Writing this on 7/21/15 at 8:15AM in Manhattan
Stephen and Isabelle were wonderful hosts, we had many an interesting conversation during my visit. I did not manage to leave Halifax on 7/18, and instead chose to stay another day. I spent most of the rest of the day playing in Stephen’s workshop. He’s a woodturner. I watched him for awhile, and then he set me up with a lathe and a piece of wood and a “have at it.” It’s something I’ve thought was really cool for a long time. I’ve on more than one occasion toyed with the idea of getting a lathe. It’s actually quite difficult to do well.
In the evening Stephen and Isabelle treated me to a wonderful dinner and lively philosophical conversations.
The next morning I was met with cloudy skies and rain. Stephen hooked me up with some mirrors, as I’d broken one off back in Quebec City when I was trying to get the bike out of the worksite. I packed up my gear, bid my farewells, and hit the road towards Bar Harbor in the rain, but not before stopping by Peggy’s Cove for my Halifax picture.
The day was a sopping mess. I had my thermals, leather, and rain pants on, as well as several layers under my jacket. Everything was wet. I was also frantically trying to make good time to avoid getting into Bar Harbor at night. Visibility was poor all through New Brunswick and Maine as fog was incredibly thick. Sometimes I couldn’t see more than three car lengths ahead of me and had to ride quite slow.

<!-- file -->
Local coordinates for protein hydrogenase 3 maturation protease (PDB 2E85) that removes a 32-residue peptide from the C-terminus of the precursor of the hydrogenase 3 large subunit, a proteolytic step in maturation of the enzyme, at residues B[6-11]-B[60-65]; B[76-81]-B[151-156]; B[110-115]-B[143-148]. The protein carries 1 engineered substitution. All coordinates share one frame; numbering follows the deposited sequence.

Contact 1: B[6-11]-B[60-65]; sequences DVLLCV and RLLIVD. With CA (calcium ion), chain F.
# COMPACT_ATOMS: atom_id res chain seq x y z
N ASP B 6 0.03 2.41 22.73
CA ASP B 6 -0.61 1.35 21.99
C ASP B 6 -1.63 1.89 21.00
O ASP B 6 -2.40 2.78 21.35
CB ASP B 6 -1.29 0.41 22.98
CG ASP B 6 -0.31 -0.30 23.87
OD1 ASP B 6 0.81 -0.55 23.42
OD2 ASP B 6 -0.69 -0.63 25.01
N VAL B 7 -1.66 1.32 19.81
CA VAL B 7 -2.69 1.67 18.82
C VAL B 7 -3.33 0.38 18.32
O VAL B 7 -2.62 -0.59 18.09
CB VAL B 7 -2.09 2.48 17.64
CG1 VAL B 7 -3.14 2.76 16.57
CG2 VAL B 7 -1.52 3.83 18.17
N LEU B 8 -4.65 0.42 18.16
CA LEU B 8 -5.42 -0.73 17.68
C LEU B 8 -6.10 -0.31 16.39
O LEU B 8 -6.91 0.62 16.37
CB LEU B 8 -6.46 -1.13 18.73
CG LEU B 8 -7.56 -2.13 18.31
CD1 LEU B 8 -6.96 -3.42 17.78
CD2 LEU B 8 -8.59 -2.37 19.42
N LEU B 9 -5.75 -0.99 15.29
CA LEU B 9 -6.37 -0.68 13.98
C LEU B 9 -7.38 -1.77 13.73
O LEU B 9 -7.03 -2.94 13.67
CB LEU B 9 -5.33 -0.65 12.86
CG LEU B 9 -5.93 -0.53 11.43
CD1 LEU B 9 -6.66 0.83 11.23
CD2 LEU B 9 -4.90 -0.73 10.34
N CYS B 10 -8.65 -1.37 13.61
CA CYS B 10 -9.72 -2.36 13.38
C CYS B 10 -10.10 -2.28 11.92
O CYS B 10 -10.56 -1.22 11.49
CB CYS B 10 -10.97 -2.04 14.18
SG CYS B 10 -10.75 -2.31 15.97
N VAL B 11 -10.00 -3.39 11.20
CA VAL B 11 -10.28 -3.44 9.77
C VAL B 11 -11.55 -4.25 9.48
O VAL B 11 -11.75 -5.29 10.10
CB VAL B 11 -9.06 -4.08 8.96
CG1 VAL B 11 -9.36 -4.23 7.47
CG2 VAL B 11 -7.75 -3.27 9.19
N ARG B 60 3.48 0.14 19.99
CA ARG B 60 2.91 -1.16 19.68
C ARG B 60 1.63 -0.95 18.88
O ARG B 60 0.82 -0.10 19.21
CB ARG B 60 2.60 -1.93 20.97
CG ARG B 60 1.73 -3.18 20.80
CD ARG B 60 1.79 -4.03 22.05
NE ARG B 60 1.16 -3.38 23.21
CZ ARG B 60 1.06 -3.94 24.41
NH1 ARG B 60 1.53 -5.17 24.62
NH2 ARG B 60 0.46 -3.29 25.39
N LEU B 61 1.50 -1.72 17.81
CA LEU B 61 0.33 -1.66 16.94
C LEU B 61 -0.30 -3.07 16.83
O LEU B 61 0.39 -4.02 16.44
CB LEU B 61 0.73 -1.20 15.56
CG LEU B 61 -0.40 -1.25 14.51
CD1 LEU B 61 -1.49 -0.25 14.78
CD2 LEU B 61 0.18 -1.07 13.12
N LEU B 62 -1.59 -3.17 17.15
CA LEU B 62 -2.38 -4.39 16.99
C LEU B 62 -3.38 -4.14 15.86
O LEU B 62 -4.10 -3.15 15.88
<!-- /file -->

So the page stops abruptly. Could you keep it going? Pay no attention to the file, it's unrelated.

The border crossing was a bit of a pain. They pulled me off to the side for additional inspection, and I lost a good 25 minutes or so waiting to get through despite there not being ANY line. I guess it’s to be expected when you look as sketchy as I did.
Eventually it got too dark, and I had no choice but to reconnect the headlight. I fumbled with my tools in the dark to get the job done, and was surrounded by a cloud of mosquitoes. I couldn’t get the damn thing to come back together, I was completely out of patience, hungry, tired, wet, cold, and screaming in frustration all the while quickly losing blood to the swarm despite being in the helmet and leather.
Eventually I gathered myself and took the extra 10 seconds to get the damn thing to fit in correctly, and got back on the road. Once in Bar Harbor, google maps sent me off in the wrong direction, and I found myself in front of a stranger’s doorstep, phone dead, and the bike wouldn’t turn back on.
I knocked on this stranger’s door, must’ve been 10pm or so. The terrified look on the wife’s face reminded me how sketchy it must be to receive a leather clad guy on your front door of her house in the middle of the woods at 10pm.
I quickly explained I was just a guy that was lost, my bike was broken down and I needed to charge my phone to make a call. The husband didn’t speak very good english, but after repeating myself several times I got the message across and he brought my phone inside. I ran back to my bike and connected the car battery to the motorcycle one. I left them attached while the phone charged, as I figured that’d give it some time to send some of the juice to the bike one and maybe it would start and stay on long enough to get to my contact’s house in Bar Harbor.
I got the phone back, made the call to Malcolm, the dude I was going to stay with on the island, and tried turning the bike on. No luck.
Malcolm came out and rescued me with some jumper cables, and I followed him back to his place.